Ben Paul

Ben Paul is president and CEO of After-School All-Stars, a national nonprofit organization providing free daily afterschool programs to nearly ninety thousand low-income children in ten states, from New York to Hawaii. During his ten-year tenure as COO and then CEO, Paul has overseen the expansion of program operations from forty-five to nearly four hundred schools. He has expanded the organization's focus from sports to the three pillars of academics, enrichment, and health and fitness. Today, ASAS is one of the largest national afterschool program providers solely focused on comprehensive school-based programs.

In 2004, Paul was inspired to get involved with the burgeoning charter movement in Los Angeles, and was part of the founding team for three charter management organizations (CMOs) that are widely celebrated, replicated, and sought-after by parents. Larchmont Charter School is considered the "grandfather" and gold standard of diverse, mixed socioeconomic status progressive schools—with a wait list this year of more than thirty-two hundred children. Valley Charter Schools and City Charter Schools are similarly high-performing and diverse, with inspired teaching and long wait-lists.

Paul has served as chairman of the board directors of Larchmont Charter Schools, Valley Charter Schools, and the City School, as well as on the board of trustees of America's Promise Alliance, a collaborative network founded by Colin and Alma Powell. He also is a former member of YPO and Palindrome Advisors.

Paul has a unique background, being an American who grew up in Israel. He had the opportunity to practice leadership from an early age, being selected for the Israeli Air Force fighter pilot program and serving for four years in the Israeli army, retiring as a Company Commander. With more than twenty years of management and entrepreneurial experience, he has served as the founding partner of a Los Angeles real-estate investment group and worked for International Consultants on Targeted Security (ICTS), an anti-terrorism flight-security company.

What are the accomplishments you are most proud of?
I am most proud of the work we do every day with nearly ninety thousand students, helping them be safe and healthy, giving them the skills to graduate high school and go to college, opening their eyes to career opportunities, and sharing with them the joy of giving back to their communities.

And yet we realize that there is a broader role for us to play in the afterschool movement. Our founder, Gov. Arnold Schwarzenegger, played a critical role this year in advocating for the cause of afterschool in Washington, D.C. In California, the governor was the visionary behind Prop 49, which ensured afterschool funding for every child in the state. And in 2003, Gov. Schwarzenegger saved $400,000,000 in cuts to afterschool funding.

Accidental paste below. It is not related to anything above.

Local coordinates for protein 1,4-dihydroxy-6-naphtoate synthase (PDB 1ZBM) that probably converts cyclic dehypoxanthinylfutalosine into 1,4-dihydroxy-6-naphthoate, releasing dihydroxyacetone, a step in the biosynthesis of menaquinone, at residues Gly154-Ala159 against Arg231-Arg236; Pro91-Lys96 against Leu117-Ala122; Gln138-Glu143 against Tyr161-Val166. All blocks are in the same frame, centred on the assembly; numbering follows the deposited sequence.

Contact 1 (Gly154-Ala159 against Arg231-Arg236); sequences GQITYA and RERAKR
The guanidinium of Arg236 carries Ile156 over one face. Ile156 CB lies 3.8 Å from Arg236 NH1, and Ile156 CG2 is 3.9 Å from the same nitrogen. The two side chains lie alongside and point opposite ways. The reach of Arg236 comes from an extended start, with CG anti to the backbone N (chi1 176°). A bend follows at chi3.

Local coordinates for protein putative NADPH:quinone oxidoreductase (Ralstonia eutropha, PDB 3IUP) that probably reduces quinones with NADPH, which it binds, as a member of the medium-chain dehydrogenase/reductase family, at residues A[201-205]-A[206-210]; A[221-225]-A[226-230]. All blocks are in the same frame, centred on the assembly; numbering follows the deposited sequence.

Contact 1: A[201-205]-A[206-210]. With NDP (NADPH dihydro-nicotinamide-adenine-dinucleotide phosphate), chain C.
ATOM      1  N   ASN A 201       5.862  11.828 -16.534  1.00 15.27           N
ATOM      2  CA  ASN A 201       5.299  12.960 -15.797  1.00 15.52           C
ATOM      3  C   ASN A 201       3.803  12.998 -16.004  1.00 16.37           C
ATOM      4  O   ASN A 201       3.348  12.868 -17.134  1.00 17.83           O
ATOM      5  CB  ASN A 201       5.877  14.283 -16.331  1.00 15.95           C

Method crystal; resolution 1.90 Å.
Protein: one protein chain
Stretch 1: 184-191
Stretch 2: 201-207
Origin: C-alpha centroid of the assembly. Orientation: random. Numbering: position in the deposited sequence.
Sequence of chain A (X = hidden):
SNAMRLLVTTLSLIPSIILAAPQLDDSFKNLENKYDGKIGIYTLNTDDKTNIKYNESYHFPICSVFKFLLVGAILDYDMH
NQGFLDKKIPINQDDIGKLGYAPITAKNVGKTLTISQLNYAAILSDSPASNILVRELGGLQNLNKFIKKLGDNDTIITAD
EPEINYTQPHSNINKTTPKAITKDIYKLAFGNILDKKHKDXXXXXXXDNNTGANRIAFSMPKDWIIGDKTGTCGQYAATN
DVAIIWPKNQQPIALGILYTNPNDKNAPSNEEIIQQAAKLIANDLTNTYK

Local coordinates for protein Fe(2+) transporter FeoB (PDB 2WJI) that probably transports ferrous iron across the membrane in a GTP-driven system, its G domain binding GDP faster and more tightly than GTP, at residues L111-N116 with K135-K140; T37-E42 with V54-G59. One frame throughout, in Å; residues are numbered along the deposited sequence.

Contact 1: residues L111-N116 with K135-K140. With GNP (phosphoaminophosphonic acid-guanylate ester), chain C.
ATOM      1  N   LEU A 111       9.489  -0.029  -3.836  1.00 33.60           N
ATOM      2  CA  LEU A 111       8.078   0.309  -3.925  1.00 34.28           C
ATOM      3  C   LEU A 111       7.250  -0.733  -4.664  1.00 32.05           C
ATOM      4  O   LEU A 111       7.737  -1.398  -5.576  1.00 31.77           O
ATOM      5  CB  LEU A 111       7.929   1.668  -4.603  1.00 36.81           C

Where do you see the field in ten years?
From the volumes of published research we can now prove that after-school works: If we do not provide a safe place for kids after school, we will spend far more tax dollars dealing with the consequences—juvenile crime, violence, gangs, drug use, and teen pregnancy. And on the flip side, kids who do participate in afterschool are more likely to graduate, do better in school, and go to college. Given that the debate has now been settled, I hope to see afterschool for all in the next ten years.

What are the biggest opportunities for the afterschool industry?
One of the greatest opportunities in afterschool is we can design programs that are solely in the best interest of kids. Afterschool can adapt quickly to the needs of students, schools, and communities. We are entrepreneurial and collaborative by nature, and are well-positioned to bring all the great things from the outside community into the school building.

As our country has a spirited debate about how to raise student achievement in schools, we are helping kids right now, every day, on campus, when and where they need it.

What are the biggest challenges facing afterschool?
Afterschool addresses such a fundamental need that most people believe it should be—and is—completely publicly funded, rather than the reality that we rely on the support of private philanthropy and generous donors. Meanwhile, philanthropic dollars often seek to fund innovative solutions to unsolved problems. Afterschool is already proven to work, so is often caught in the middle—it's not the new kid on the block, but we are waiting for our elected officials to realize the quantum impact of fully funding the sector. Not only does every dollar invested actually save taxpayer dollars, it also does wonderful things for kids, families, communities, and schools.

What makes an afterschool program successful?
The people! At After-School All-Stars, our amazing staff is our most important asset, because the heart of our program is the connections we build between caring adults and kids.

Collaboration and a big-tent philosophy are also key. Our program directors are entrepreneurial and eager to learn from others in the field—if someone does it better, we want to know.

But most important, it's putting kids at the center of every decision, so the program is relevant and engaging and keeps the kids coming back.

Edited by Amy L Charles, editorial director of AfterSchool Today magazine, the Official Publication of the National AfterSchool Association.